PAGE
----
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Food safety specialist Fortress Technology explores the benefits of staying ahead of an unannounced inspection by an external party, and the value of monitoring everyday risks by performing regular internal and external audit reviews.

From farm to fork, many food safety assurance systems rely on robust Hazard Analysis Critical Control Point (HACCP) programmes. But, how do you verify that the steps you’ve taken to ensure conformance to food safety standards are working? Can you wait until the next periodic audit, or should you act sooner?

Successful, industry-leading food manufacturers don’t wait for a crisis to happen before taking steps to improve their food safety culture. They regularly use audits to identify gaps and potential risks and verify the effectiveness of their internal controls to strengthen customer trust and satisfaction. Performed internally, or by a knowledgeable food safety consultant, a typical audit review can last up to three hours – dependent on the organisation’s size. A well-structured review can reveal the respective strengths and weaknesses of food processing practices, keeping unforeseen conformity surprises from adding further disruptive pressures to already complex, and sometimes fragile, food supply chains.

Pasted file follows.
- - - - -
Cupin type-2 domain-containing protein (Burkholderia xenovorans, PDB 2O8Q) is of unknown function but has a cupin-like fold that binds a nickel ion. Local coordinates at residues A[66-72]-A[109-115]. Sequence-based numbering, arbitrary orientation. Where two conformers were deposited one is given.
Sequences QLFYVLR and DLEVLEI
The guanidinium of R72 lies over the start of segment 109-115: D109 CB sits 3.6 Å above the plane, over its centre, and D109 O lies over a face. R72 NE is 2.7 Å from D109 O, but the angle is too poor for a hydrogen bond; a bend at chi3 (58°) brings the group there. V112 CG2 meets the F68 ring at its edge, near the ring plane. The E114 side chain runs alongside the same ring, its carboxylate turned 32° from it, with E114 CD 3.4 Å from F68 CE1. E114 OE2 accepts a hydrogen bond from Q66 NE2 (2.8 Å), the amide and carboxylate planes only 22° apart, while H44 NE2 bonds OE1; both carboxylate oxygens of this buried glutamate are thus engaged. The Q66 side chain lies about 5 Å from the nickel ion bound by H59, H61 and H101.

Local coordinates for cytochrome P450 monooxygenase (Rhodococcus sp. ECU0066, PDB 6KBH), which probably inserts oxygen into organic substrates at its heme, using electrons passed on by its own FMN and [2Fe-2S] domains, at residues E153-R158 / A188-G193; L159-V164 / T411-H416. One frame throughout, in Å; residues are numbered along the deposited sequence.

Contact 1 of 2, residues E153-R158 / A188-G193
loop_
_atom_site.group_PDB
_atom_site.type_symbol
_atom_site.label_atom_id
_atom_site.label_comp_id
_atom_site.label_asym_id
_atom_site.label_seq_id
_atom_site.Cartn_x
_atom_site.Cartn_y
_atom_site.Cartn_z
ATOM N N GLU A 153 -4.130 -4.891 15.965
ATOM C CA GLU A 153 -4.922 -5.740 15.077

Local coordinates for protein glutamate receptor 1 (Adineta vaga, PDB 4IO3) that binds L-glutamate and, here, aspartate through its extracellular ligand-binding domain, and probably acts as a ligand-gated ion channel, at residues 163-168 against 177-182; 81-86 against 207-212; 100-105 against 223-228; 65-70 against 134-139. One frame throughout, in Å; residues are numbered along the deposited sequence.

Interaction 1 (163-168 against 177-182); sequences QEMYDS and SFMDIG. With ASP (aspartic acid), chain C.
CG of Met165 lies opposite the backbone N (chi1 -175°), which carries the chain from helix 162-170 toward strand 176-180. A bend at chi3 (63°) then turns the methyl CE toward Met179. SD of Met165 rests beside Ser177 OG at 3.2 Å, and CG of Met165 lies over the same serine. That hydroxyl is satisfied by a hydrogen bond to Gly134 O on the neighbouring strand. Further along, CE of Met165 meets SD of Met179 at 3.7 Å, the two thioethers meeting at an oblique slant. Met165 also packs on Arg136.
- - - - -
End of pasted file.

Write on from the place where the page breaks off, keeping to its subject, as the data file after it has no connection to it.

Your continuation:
INSPECTION OR AUDIT: KNOW THE DIFFERENCE

The distinction between a food inspection and a food safety audit can get clouded. In food safety circles especially, the two terms are frequently interchangeable. They both help to improve operational performance. And they both assess conformance to set standards. There are, however, subtle differences.

A food safety audit is a systematic evaluation of food factory documentation to determine if food safety practices, programmes and related activities, including procedures and record keeping, are meeting expectations. Generally, an auditor looks at data over a period of time to see if positive or negative trends are developing.